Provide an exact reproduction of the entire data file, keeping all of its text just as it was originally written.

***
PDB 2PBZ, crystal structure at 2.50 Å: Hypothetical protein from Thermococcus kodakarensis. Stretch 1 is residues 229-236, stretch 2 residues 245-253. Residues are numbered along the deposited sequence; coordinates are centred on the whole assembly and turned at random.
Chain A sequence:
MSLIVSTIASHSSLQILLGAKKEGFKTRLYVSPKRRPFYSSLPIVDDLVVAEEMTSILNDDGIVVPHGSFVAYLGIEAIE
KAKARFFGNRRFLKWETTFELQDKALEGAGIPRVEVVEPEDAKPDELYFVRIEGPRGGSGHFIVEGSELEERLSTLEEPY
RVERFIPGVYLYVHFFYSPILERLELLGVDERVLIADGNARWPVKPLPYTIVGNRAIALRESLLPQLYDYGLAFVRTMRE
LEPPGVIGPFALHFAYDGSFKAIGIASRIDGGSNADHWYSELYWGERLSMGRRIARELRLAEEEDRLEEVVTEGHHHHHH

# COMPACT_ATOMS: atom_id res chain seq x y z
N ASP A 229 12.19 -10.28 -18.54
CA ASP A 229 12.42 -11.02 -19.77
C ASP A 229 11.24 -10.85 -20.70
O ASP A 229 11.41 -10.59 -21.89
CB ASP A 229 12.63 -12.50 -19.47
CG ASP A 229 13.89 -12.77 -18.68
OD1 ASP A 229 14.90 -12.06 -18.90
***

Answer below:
PDB 2PBZ, crystal structure at 2.50 Å: Hypothetical protein from Thermococcus kodakarensis. Stretch 1 is residues 229-236, stretch 2 residues 245-253. Residues are numbered along the deposited sequence; coordinates are centred on the whole assembly and turned at random.
Chain A sequence:
MSLIVSTIASHSSLQILLGAKKEGFKTRLYVSPKRRPFYSSLPIVDDLVVAEEMTSILNDDGIVVPHGSFVAYLGIEAIE
KAKARFFGNRRFLKWETTFELQDKALEGAGIPRVEVVEPEDAKPDELYFVRIEGPRGGSGHFIVEGSELEERLSTLEEPY
RVERFIPGVYLYVHFFYSPILERLELLGVDERVLIADGNARWPVKPLPYTIVGNRAIALRESLLPQLYDYGLAFVRTMRE
LEPPGVIGPFALHFAYDGSFKAIGIASRIDGGSNADHWYSELYWGERLSMGRRIARELRLAEEEDRLEEVVTEGHHHHHH

# COMPACT_ATOMS: atom_id res chain seq x y z
N ASP A 229 12.19 -10.28 -18.54
CA ASP A 229 12.42 -11.02 -19.77
C ASP A 229 11.24 -10.85 -20.70
O ASP A 229 11.41 -10.59 -21.89
CB ASP A 229 12.63 -12.50 -19.47
CG ASP A 229 13.89 -12.77 -18.68
OD1 ASP A 229 14.90 -12.06 -18.90